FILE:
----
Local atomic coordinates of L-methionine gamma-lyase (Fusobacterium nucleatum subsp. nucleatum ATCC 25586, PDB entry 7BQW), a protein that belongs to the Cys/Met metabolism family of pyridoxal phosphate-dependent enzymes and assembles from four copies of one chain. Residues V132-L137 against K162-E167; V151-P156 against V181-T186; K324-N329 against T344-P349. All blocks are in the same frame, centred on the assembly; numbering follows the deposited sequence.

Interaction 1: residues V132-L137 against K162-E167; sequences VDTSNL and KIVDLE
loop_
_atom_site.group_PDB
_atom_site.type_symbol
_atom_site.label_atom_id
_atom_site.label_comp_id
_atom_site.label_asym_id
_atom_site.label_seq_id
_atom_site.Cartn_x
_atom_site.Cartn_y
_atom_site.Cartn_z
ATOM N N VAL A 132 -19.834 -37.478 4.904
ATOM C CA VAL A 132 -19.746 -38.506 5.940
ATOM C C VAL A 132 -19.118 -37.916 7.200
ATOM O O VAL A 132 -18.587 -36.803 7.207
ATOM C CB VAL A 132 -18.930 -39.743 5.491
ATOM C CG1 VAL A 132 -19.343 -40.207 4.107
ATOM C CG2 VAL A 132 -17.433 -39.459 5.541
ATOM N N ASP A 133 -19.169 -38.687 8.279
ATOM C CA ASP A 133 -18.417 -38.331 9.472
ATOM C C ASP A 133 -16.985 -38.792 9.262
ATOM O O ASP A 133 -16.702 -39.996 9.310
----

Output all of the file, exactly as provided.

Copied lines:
Local atomic coordinates of L-methionine gamma-lyase (Fusobacterium nucleatum subsp. nucleatum ATCC 25586, PDB entry 7BQW), a protein that belongs to the Cys/Met metabolism family of pyridoxal phosphate-dependent enzymes and assembles from four copies of one chain. Residues V132-L137 against K162-E167; V151-P156 against V181-T186; K324-N329 against T344-P349. All blocks are in the same frame, centred on the assembly; numbering follows the deposited sequence.

Interaction 1: residues V132-L137 against K162-E167; sequences VDTSNL and KIVDLE
loop_
_atom_site.group_PDB
_atom_site.type_symbol
_atom_site.label_atom_id
_atom_site.label_comp_id
_atom_site.label_asym_id
_atom_site.label_seq_id
_atom_site.Cartn_x
_atom_site.Cartn_y
_atom_site.Cartn_z
ATOM N N VAL A 132 -19.834 -37.478 4.904
ATOM C CA VAL A 132 -19.746 -38.506 5.940
ATOM C C VAL A 132 -19.118 -37.916 7.200
ATOM O O VAL A 132 -18.587 -36.803 7.207
ATOM C CB VAL A 132 -18.930 -39.743 5.491
ATOM C CG1 VAL A 132 -19.343 -40.207 4.107
ATOM C CG2 VAL A 132 -17.433 -39.459 5.541
ATOM N N ASP A 133 -19.169 -38.687 8.279
ATOM C CA ASP A 133 -18.417 -38.331 9.472
ATOM C C ASP A 133 -16.985 -38.792 9.262
ATOM O O ASP A 133 -16.702 -39.996 9.310